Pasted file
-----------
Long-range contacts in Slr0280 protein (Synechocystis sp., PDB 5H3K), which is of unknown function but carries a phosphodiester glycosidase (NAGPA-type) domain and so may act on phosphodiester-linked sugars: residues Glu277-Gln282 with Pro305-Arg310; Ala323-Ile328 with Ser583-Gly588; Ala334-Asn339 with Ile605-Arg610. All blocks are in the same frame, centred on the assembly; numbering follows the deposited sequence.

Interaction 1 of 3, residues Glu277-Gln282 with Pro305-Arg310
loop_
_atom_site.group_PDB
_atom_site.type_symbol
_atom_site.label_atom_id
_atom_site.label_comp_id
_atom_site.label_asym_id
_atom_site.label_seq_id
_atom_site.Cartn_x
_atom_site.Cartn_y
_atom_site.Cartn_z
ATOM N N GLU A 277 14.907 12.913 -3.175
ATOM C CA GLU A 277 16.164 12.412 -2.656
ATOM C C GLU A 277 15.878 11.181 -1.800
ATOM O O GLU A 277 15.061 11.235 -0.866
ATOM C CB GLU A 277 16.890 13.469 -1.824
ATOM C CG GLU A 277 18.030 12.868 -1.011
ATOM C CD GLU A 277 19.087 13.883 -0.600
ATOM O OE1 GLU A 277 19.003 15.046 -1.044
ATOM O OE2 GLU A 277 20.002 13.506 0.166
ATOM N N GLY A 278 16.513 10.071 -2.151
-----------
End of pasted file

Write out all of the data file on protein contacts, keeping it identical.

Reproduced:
Long-range contacts in Slr0280 protein (Synechocystis sp., PDB 5H3K), which is of unknown function but carries a phosphodiester glycosidase (NAGPA-type) domain and so may act on phosphodiester-linked sugars: residues Glu277-Gln282 with Pro305-Arg310; Ala323-Ile328 with Ser583-Gly588; Ala334-Asn339 with Ile605-Arg610. All blocks are in the same frame, centred on the assembly; numbering follows the deposited sequence.

Interaction 1 of 3, residues Glu277-Gln282 with Pro305-Arg310
loop_
_atom_site.group_PDB
_atom_site.type_symbol
_atom_site.label_atom_id
_atom_site.label_comp_id
_atom_site.label_asym_id
_atom_site.label_seq_id
_atom_site.Cartn_x
_atom_site.Cartn_y
_atom_site.Cartn_z
ATOM N N GLU A 277 14.907 12.913 -3.175
ATOM C CA GLU A 277 16.164 12.412 -2.656
ATOM C C GLU A 277 15.878 11.181 -1.800
ATOM O O GLU A 277 15.061 11.235 -0.866
ATOM C CB GLU A 277 16.890 13.469 -1.824
ATOM C CG GLU A 277 18.030 12.868 -1.011
ATOM C CD GLU A 277 19.087 13.883 -0.600
ATOM O OE1 GLU A 277 19.003 15.046 -1.044
ATOM O OE2 GLU A 277 20.002 13.506 0.166
ATOM N N GLY A 278 16.513 10.071 -2.151